INFORMATION ON PREVENTION AND SPREAD OF HEPATITIS A
Hepatitis is an inflammation of the liver. Although there are several types of the illness, hepatitis A is a very contagious foodborne pathogen caused by the hepatitis A virus. It is estimated that there are 3,000 new cases of hepatitis A in the U.S. each year. It is most frequently acquired from ingestion of food or water that was contaminated with the hepatitis A virus and through close physical contact with persons infected with the virus.
For information on how you can spot and prevent a hepatitis A infection click here.
ABOUT HEPATITIS A
Hepatitis A is a common cause of foodborne infection. Unlike other foodborne infections, there is a vaccine available.
Fruits, vegetables, shellfish, ice, and water are the foods that are most likely to be contaminated by the hepatitis A virus.
Hepatitis A can persist for months in an environment.
TRANSMISSION, SYMPTOMS & STATISTICS FOR HEPATITIS A
Hepatitis A is carried in the feces of infected persons and is most commonly spread when an infected person does not properly wash their hands after using the restroom and then touches food, a surface, or a person’s mouth.
The incubation period ranges from 14 to 50 days, with the 14 days before symptoms appear being the most contagious.
Symptoms develop abruptly and include fever, feeling run down, lack of appetite, nausea, vomiting, pain on the right side of the abdomen, dark urine, light-colored stools, jaundice (yellow eyes and skin), and itchy skin. Severity of symptoms depends on age. Infected children under the age of 6 may not display any symptoms. Hepatitis A can result in death.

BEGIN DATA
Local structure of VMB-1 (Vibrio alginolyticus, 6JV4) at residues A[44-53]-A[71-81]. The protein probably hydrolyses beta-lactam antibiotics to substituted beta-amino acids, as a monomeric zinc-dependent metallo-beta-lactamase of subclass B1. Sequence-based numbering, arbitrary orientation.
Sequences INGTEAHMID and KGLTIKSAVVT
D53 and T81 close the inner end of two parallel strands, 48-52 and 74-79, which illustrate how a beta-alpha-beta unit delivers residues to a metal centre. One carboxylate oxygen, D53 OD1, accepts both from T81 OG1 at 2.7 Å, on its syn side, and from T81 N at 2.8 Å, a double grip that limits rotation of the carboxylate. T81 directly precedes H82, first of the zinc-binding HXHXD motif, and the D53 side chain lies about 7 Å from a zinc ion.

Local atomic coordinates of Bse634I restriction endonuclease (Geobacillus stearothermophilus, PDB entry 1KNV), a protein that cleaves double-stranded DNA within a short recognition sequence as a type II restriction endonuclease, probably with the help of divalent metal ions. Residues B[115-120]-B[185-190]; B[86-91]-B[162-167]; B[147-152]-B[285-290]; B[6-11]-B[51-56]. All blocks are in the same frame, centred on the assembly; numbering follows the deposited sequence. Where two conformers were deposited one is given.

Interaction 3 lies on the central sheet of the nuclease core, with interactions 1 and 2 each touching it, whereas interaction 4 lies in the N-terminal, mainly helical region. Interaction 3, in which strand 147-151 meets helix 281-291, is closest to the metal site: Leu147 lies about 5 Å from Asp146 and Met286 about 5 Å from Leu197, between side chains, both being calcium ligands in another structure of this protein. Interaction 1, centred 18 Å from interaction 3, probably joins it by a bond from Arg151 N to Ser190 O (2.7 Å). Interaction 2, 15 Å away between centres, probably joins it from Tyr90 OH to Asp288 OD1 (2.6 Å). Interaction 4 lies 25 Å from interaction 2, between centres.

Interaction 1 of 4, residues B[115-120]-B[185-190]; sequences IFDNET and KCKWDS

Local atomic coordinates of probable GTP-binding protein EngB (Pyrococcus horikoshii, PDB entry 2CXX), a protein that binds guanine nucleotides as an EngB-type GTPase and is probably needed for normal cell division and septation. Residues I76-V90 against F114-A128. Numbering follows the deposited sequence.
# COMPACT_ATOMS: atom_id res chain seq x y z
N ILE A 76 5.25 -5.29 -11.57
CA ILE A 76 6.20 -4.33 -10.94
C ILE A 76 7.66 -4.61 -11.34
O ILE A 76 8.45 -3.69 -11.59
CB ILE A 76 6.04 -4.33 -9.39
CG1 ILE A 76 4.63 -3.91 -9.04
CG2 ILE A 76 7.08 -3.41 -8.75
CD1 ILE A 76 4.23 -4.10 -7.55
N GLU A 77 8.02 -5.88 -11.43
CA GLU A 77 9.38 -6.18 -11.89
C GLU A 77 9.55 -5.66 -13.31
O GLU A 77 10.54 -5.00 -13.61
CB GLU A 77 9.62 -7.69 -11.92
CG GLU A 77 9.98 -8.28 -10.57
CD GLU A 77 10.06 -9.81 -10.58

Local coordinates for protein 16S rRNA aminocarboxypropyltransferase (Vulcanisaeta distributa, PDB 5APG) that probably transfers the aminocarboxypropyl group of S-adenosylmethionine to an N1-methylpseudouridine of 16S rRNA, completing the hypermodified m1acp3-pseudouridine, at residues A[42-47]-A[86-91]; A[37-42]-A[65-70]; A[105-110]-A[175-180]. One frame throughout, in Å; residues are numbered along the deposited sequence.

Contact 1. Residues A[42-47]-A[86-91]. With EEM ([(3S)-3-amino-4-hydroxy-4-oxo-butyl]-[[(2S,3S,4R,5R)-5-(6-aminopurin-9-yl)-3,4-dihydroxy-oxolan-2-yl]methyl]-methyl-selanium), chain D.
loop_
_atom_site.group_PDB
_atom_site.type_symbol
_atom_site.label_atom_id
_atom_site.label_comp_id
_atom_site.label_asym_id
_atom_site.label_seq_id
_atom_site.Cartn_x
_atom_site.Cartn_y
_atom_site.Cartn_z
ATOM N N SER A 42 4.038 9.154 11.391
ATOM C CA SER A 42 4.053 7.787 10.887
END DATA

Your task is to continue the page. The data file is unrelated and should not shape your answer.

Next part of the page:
The illness usually lasts for up to 2 months, but symptoms can last for up to 6 months.
Once a person becomes infected with hepatitis A, it is not possible for them to become infected again.
KEEP OPERATIONS & CUSTOMERS SAFE FROM HEPATITIS A
Do not allow employees to work when they are ill with vomiting, diarrhea, or jaundice. Employees diagnosed with Salmonella of any kind, Shigella, Shiga Toxin-producing E. coli, hepatitis A, or norovirus should also be excluded.
Immediately exclude employees displaying symptoms of jaundice if the jaundice developed within the last 7 days.
Contact your corporate office to inform them of any employee who is displaying symptoms of jaundice.
Contact your local public health agency to report the jaundiced employee and for advice on other actions.
Follow-up on all customer claims of foodborne illness, and properly communicate any outbreak information to the local or state public health agency.
Train all employees in proper handwashing techniques. Monitor to ensure proper execution.
Strictly enforce no bare hand contact with ready-to eat foods within the food establishment.
Use only approved food suppliers and distributors that can verify they monitor produce growers for Good Agricultural Practices. Purchase only from food processors that have HACCP and trace-back capabilities and have third-party audits to confirm they are in compliance with all federal and local regulations.
IMPORTANT FACTS ABOUT HEPATITIS A FOR LOCATION EMPLOYEES
Wash hands thoroughly, especially after using the restroom. Pay special attention to scrubbing fingernails, between fingers, and wrists.
Do not work while sick. Inform your manager immediately if you are diagnosed with hepatitis A.
Wash raw vegetables and produce before preparing or eating.
Wash hands, knives, cutting boards, and other food-contact areas after handling uncooked food, including produce and raw meat, fish and seafood, or poultry.
Thoroughly cook food to safe minimum internal temperatures: produce to 135°F; eggs for immediate service to 145°F or 155°F if not for immediate service; seafood, beef and pork to 145°F; rare steaks to 145°F on the surfaces with a color change at the surface, poultry to 165°F; and ground meats to 155°F.